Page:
Fixing the 25th Amendment
Presidential Succession: Still a Potentially Flawed Process
In its attempt to address questions of presidential disability and succession, the 25th Amendment finally laid to rest the most pressing among them. It clarified that the Vice President's succession to the presidency was automatic in the event of a vacancy. It established a mechanism for filling Vice Presidential vacancies. And it created not one but two methods by which a President's executive power could be exercised by a Vice President.
But in its effort to anticipate potential scenarios in which it might be implemented, the authors of the amendment created a law which could - at least potentially - do the exact opposite of its intent, paralyzing the executive branch of the United States Government.
To cover all the bases of potential presidential disability, if ever initiated, a two-step approach would be needed. The first would be enacting a constitutional amendment that repealed Section 4 of the 25th Amendment, replacing it with a mechanism that makes a transfer of executive authority possible without involvement of a Vice President if that office were vacant. The second would be replacing the decades old Presidential Succession Act with one that would give greater flexibility, both in terms of who would act as President, and under what conditions.
The Author's Proposal, Part One: Amendment XXVIII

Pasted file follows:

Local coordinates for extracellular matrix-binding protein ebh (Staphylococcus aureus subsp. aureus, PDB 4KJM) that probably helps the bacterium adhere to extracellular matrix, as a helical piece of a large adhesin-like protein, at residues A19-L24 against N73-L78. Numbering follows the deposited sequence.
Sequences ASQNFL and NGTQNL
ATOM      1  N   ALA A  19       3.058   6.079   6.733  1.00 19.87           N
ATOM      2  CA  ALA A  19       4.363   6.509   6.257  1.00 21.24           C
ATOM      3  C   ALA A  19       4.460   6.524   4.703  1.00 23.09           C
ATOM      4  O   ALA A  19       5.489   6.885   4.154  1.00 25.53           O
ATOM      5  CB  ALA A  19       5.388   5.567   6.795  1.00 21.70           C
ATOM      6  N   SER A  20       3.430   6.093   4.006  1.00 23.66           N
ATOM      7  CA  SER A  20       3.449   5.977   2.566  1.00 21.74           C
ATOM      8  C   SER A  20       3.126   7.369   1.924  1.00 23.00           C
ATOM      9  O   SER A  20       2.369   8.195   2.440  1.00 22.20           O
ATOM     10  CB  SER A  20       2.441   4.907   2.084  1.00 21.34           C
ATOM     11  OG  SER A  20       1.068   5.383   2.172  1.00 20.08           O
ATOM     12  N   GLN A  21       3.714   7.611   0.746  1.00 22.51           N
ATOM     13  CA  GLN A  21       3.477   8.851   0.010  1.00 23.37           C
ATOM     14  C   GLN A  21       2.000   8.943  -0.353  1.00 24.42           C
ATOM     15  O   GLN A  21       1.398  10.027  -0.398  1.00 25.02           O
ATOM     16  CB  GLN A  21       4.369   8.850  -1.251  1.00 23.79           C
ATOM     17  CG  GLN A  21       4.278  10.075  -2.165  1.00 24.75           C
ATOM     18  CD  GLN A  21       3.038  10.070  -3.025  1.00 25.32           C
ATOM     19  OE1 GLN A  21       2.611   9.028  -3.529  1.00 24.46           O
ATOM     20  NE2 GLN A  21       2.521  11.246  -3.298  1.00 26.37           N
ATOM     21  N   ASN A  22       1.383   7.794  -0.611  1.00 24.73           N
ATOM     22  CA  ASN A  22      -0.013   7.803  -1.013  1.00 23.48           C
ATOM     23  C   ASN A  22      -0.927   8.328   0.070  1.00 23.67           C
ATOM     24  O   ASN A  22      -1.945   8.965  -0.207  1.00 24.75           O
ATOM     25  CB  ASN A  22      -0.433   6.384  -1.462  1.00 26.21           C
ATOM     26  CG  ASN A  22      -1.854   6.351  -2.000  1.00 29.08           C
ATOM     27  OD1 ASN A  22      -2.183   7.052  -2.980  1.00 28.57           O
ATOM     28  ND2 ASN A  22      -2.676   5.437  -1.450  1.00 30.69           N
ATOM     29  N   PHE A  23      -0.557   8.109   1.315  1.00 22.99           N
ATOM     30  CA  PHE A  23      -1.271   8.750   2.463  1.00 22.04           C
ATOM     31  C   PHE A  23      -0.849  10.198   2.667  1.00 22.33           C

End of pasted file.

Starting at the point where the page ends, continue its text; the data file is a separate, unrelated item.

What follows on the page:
To address the potential "Vice Presidential vacancy block" written into Section 4, as well as to clarify what happens should a President and his Vice President and Cabinet disagree on his ability to resume service, it would be necessary to ratify a new constitutional amendment, amending the 25th. The author proposes that such an amendment, at minimum:
(1) Specify that if the office of the Vice President is vacant at a time when a President's incapacity is to be considered by his Cabinet, the Cabinet can act on its own intiative, perhaps by some form of supermajority (two-thirds) to make up for the absence of a Vice President; or
(2) Stipulate that if there is a Vice Presidential vacancy (or simultaneous disability), another officer (e.g., the Chief Justice of the United States) could join with the Cabinet in the declaration. This would have the effect of giving the Cabinet an option should Section 4 need invocation at a time when there is no Vice President available to step in.
(3) At least mention that someone other than the Vice President is constitutionally capable of acting as President should it be necessary. Despite over two centuries of there being at least some form of presidential succession law on the books in the United States, there is no provision in the constitution which specifies that anyone other than the Vice President could act as President should the need arise. As with the Tyler Precedent, action as President by anyone other than the Vice President is considered a de facto law, but has never been tested.